Sunday, February 21, 2010

Shutter Island

by Pa Rock
Film Critic

Director Martin Scorsese has done a most respectable job of channeling Alfred Hitchcock in his new release, Shutter Island. The story is set in the 1950's on a remote island in Boston Harbor that is home to an insane asylum/prison housing America's most dangerous lunatics. Shutter Island is a place from which there is no escape.

The Hitchcock influence on Shutter Island is apparent early on with the background music that keeps getting louder and more intense, always nearing a crescendo. The old institution sitting atop the cliffs could easily be Manderly, as could the inside of the classic home occupied by the asylum's chief doctor, Ben Kingsley. There are also cryptic flashbacks, rats and crazy people galore, suspected Nazi's, a raging hurricane, and a plenitude of plot twists and startling revelations. Nothing is as it seems on Shutter Island!

There are even two versions of Jimmy Stewart in this suspenseful period piece, Leonard DiCaprio and Mark Ruffalo. DiCaprio is a World War II vet who was present at the liberation of Dachau. In the intervening years he has become a United States Marshall and gone through a grievous tragedy. DiCaprio deals with a stable of personal demons while trying to figure out what is really occurring on Shutter Island. Mark Ruffalo is DiCaprio's steadying influence who follows him around the island trying to keep him focused on what he needs to do.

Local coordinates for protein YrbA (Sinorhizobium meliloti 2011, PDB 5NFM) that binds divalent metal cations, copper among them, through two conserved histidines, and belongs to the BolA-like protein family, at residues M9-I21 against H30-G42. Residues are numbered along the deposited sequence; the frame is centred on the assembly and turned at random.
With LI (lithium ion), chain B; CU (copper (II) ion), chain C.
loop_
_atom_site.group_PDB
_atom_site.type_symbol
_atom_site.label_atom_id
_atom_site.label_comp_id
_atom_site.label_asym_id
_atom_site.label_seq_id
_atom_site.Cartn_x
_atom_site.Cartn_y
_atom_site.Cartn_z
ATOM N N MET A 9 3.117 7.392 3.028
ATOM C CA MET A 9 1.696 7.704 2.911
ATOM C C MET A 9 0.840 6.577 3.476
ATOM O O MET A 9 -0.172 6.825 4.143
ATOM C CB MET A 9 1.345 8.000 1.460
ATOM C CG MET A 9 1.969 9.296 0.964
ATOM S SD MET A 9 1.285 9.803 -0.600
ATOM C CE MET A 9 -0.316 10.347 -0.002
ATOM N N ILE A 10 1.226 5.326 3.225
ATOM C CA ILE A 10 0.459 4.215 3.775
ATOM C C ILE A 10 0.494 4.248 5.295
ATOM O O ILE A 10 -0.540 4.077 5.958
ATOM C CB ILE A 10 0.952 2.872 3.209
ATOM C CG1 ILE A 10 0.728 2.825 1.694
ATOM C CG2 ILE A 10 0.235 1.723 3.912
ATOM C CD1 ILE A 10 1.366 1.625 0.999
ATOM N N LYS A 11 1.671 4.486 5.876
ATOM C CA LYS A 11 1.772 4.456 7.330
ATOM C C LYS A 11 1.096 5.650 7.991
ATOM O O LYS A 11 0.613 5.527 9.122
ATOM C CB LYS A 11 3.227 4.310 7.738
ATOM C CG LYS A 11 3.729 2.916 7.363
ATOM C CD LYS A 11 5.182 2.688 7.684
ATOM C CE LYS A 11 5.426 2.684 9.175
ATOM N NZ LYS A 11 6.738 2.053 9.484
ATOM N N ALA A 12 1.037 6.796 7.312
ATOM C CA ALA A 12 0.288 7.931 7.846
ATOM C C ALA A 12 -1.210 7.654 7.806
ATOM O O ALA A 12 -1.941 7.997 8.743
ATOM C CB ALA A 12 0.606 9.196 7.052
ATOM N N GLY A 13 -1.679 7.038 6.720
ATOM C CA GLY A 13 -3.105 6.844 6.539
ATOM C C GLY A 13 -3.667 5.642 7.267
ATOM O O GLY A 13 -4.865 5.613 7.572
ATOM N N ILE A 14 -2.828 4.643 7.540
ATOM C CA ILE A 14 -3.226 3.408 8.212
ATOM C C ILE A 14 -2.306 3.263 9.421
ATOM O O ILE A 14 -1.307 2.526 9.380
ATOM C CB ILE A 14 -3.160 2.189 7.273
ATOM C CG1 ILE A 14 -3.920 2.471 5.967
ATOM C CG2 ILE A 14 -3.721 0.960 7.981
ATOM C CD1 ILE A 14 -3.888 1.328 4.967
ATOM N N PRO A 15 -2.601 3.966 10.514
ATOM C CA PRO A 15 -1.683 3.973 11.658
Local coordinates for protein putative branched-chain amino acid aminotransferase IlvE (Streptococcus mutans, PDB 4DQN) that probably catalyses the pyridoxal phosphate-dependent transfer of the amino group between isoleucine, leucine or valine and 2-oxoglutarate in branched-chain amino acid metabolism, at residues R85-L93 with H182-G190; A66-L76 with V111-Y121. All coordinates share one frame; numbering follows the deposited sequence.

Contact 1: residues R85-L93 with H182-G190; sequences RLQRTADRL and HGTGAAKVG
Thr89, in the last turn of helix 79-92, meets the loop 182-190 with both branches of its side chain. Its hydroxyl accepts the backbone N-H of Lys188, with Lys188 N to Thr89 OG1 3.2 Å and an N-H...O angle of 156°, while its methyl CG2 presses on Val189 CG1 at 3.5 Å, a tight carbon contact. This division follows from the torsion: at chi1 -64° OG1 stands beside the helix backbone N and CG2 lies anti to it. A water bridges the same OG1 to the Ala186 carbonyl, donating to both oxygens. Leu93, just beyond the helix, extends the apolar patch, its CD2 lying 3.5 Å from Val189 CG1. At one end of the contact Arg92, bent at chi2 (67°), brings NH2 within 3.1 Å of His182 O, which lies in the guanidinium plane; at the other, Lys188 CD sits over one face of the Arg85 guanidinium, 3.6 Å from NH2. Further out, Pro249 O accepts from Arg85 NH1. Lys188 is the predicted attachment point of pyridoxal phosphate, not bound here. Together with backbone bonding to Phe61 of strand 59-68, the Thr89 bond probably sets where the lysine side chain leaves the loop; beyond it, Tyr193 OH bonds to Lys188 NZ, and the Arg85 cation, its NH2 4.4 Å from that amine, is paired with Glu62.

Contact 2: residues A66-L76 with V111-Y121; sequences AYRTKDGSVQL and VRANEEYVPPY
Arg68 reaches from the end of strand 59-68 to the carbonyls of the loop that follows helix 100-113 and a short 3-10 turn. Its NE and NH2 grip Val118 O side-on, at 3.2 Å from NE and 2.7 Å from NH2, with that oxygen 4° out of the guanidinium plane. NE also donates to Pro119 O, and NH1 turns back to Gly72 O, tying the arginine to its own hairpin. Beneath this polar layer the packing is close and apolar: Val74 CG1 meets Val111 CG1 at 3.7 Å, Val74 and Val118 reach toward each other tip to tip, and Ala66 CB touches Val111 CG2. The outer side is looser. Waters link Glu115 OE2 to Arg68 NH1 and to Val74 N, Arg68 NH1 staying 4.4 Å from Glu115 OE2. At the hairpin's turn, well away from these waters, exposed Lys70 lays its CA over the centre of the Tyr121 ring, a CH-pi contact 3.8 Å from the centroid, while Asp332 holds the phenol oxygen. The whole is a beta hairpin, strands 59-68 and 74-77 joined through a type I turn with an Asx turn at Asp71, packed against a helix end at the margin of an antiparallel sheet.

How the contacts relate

Shutter Island is a dark and disturbing place. It is where nightmares merge with madness, where hallucinations weave in and out of reality. It is a place where monsters live - and good men die.

Shutter Island is a place that Alfred Hitchcock would have loved..

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